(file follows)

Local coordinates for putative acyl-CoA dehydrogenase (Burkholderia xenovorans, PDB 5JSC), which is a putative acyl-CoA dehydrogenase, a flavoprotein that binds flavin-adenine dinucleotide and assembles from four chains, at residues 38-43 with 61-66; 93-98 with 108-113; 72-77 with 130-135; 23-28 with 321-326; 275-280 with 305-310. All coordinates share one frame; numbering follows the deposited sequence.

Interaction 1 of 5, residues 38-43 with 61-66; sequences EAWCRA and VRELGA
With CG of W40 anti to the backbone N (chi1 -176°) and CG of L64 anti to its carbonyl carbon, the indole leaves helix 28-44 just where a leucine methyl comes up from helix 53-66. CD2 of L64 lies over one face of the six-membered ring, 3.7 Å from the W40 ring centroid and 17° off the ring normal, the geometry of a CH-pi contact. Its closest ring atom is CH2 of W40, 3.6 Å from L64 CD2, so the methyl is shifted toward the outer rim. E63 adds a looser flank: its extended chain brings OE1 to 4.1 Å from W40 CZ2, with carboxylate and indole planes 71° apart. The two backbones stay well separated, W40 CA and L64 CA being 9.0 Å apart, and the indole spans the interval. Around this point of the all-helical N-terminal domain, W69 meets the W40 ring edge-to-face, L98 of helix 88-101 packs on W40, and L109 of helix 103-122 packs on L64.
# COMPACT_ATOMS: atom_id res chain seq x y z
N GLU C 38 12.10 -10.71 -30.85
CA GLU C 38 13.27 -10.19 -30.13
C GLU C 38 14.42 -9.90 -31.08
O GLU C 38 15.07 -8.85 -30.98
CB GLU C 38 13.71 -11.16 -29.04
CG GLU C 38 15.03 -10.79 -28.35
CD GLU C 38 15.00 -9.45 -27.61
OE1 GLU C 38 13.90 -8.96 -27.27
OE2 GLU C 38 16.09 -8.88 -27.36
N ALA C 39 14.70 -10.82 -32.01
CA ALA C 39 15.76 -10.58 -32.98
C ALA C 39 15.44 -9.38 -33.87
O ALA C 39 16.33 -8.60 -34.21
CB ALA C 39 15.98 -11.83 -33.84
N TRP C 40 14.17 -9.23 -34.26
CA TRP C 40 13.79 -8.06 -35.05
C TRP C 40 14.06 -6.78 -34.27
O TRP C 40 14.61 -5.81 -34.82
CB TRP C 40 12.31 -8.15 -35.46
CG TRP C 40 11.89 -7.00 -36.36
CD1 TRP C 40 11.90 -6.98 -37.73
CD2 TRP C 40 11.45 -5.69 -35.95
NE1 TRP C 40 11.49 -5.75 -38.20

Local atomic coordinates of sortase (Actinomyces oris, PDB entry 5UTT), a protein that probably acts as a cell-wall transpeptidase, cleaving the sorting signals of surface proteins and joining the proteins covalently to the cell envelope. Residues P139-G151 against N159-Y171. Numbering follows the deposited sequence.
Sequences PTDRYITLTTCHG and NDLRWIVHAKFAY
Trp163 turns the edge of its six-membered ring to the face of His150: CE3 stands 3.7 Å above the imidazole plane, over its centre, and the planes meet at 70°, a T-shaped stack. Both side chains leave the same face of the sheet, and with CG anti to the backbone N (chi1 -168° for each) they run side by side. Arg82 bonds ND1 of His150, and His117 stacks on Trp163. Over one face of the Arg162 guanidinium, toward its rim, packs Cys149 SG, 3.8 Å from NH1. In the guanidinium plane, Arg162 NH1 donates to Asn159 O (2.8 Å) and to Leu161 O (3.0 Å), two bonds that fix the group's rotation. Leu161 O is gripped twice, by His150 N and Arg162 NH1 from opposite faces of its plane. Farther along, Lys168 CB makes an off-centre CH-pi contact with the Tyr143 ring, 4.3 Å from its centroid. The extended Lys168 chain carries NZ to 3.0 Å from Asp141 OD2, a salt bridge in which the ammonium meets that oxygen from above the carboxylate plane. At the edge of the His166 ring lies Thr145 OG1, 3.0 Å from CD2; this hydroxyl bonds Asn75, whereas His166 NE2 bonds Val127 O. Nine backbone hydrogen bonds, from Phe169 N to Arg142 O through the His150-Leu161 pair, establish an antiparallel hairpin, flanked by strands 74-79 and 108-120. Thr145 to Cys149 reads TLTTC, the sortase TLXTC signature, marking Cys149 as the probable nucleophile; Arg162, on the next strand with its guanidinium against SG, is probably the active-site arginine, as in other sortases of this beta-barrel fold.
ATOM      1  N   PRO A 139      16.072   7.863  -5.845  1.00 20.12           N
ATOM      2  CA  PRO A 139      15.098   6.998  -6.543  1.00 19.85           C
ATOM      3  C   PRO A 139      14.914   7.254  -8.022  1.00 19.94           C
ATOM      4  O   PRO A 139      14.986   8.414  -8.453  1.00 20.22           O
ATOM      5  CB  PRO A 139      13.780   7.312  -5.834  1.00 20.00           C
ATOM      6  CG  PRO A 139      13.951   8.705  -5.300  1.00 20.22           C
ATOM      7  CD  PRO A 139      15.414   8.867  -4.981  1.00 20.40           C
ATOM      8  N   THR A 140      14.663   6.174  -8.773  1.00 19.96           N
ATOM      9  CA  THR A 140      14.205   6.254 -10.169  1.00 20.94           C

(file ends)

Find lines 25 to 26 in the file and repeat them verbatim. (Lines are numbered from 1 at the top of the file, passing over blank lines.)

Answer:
CD1 TRP C 40 11.90 -6.98 -37.73
CD2 TRP C 40 11.45 -5.69 -35.95